When I talk with clients about how to build a storyline across the entirety of the buying process, they often express hesitation…
- What will we write about that will be interesting over 6-month span (or longer)?
- How will we prove value when the end of each month or quarter comes?
- We must generate MQLs faster than that!
These questions are somewhat based in fear, but more likely based on “the way we’ve always done it.” The campaign mentality. The idea that if we cram everything into a 3-week campaign, we can force our prospects into speaking with our sales reps and buying.
The problem with the campaign mentality is that we think BIG. What pillar pieces can we build that will tell them everything they need to know to decide to buy?
This type of thinking has a few flaws, not the least of which is that marketers aren’t in charge of the buying process—their customers are. Yet we still think we can force buyers to buy on our timeline.
We can’t push buyers forward by burying them in information and expecting them to embark on an archaeological dig to extricate what’s meaningful to them.
Who has time for that? The thought alone is overwhelming in its lack of appeal and relevance.
Our attention is limited, given everything on our plates. The same is true for your customers. Buying is a secondary job. They come to it when they have time. Then they put it aside and return when the next window of time is available.
We need to size our B2B content to fit into those windows of opportunity in a way that’s meaningful and fuels purpose.
Otherwise we may find our audiences’ response is TLDR (too long, didn’t read). They may skim through your piece noting a few things here and there and move on without ever grasping the impact. It’s simply too much, too soon. Quite possibly it’s too much of the wrong thing, since many buyers say that even though content appears to be high quality, it’s just not relevant to them. What a waste.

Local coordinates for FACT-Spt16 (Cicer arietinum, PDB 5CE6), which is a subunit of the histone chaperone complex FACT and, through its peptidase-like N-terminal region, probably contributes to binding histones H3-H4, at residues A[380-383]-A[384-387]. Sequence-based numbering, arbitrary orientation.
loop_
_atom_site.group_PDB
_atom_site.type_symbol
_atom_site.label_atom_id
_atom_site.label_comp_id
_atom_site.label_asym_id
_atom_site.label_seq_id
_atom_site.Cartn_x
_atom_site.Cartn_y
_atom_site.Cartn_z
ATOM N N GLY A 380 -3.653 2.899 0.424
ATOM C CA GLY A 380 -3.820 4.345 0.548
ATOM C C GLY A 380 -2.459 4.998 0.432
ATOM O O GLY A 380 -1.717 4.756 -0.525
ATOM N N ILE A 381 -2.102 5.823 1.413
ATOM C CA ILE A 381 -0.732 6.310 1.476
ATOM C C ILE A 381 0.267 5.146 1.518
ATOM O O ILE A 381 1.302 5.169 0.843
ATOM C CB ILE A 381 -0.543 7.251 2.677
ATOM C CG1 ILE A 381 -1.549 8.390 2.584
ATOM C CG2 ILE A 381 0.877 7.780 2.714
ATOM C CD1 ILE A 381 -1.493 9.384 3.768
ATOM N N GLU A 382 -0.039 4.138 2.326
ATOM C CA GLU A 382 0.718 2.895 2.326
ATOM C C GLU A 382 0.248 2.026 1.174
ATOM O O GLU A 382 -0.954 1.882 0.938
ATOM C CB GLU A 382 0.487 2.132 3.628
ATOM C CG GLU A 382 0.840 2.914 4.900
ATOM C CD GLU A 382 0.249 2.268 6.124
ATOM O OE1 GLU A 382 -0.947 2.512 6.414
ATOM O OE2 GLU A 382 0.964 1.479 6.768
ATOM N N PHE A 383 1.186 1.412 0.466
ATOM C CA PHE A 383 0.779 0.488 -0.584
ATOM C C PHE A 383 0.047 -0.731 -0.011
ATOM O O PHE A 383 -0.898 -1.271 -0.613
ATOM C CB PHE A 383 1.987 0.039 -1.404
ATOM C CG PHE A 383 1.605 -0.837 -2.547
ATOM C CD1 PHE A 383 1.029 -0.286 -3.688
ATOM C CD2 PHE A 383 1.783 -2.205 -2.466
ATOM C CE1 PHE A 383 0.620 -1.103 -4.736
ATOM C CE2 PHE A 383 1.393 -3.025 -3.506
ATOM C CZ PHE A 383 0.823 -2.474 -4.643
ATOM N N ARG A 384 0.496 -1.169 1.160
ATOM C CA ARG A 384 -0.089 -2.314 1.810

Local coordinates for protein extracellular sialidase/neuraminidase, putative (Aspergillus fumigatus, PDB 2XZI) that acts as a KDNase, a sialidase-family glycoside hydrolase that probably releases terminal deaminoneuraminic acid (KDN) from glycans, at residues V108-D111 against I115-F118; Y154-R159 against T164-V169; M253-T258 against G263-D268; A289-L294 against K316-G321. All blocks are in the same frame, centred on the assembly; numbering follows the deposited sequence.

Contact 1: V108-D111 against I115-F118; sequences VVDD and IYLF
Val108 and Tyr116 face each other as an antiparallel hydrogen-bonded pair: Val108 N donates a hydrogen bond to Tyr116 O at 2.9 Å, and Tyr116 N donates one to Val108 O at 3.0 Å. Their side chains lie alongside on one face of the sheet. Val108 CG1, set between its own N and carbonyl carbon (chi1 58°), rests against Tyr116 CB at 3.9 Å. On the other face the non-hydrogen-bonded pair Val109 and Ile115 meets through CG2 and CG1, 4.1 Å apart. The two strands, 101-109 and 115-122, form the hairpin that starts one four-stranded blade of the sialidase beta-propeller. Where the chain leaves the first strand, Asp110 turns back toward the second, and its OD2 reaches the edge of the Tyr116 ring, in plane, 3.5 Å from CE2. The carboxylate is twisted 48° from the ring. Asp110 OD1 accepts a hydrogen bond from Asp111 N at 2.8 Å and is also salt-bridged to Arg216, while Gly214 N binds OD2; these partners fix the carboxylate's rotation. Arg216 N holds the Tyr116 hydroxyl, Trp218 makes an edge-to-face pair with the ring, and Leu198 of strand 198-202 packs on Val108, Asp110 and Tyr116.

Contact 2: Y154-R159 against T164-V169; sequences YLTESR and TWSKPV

Go Small and Deep with B2B Content
Becoming the answer to your customers’ challenges isn’t a one and done effort. It’s an accrual over time. Just as was true for Rome, trust isn’t built in a day.
I’ve been doing a lot of work around Microlearning for a client project. There is an argument (and research) that proves the validity of just-in-time learning vs. just-in-case learning. In other words, learning something when you need to know it so that you can apply it helps with retention of that information.
What if marketers were to take a “microlearning” approach to content?
You may be sitting there thinking, yes, but they can’t use the information we’re sharing until they buy our solution, so what’s the point?
Stick with me.
Your solution solves a big problem – one worthy of the length of consideration it takes to overcome all the doubts and risks about change to buy it.
Within that big problem are lots of little challenges along the way. Some of which they could address to alleviate smaller pains and as a testing ground for the helpfulness of your expertise. With every small win you win a bit more trust and build a bit more confidence toward the idea of change.
People hate change. It’s disruptive and messy and takes a bunch of effort that they’d rather avoid. And then there are all the other people involved who must get on board and have lots of reasons not to.
What if your small content helps them address concerns and have better conversations that help them resolve the conflicts of the beliefs each person in the buying committee brings to the table?
The Power of One Applied to B2B Content
The most relevant content is often that which provides one actionable idea and makes the case for it, shows how to apply it, and why your customer should. It’s the focus on the WIIFM (what’s in it for me) that motivates action.
By stringing these small and deep pieces of B2B content together in a way that orchestrates progression—one step at a time—we’re helping our buyers take ownership of the story, thereby strengthening their belief that they can solve the problem with our solution and expertise to help them.
If we take a microlearning approach and string together a lot of small wins in trust by being helpful, we’ll accrue the confidence and affinity needed to get to the BIG ask. The ask that results in the decision to buy. And, it’s totally possible your buyers will be making that BIG ask of you, rather than you of them.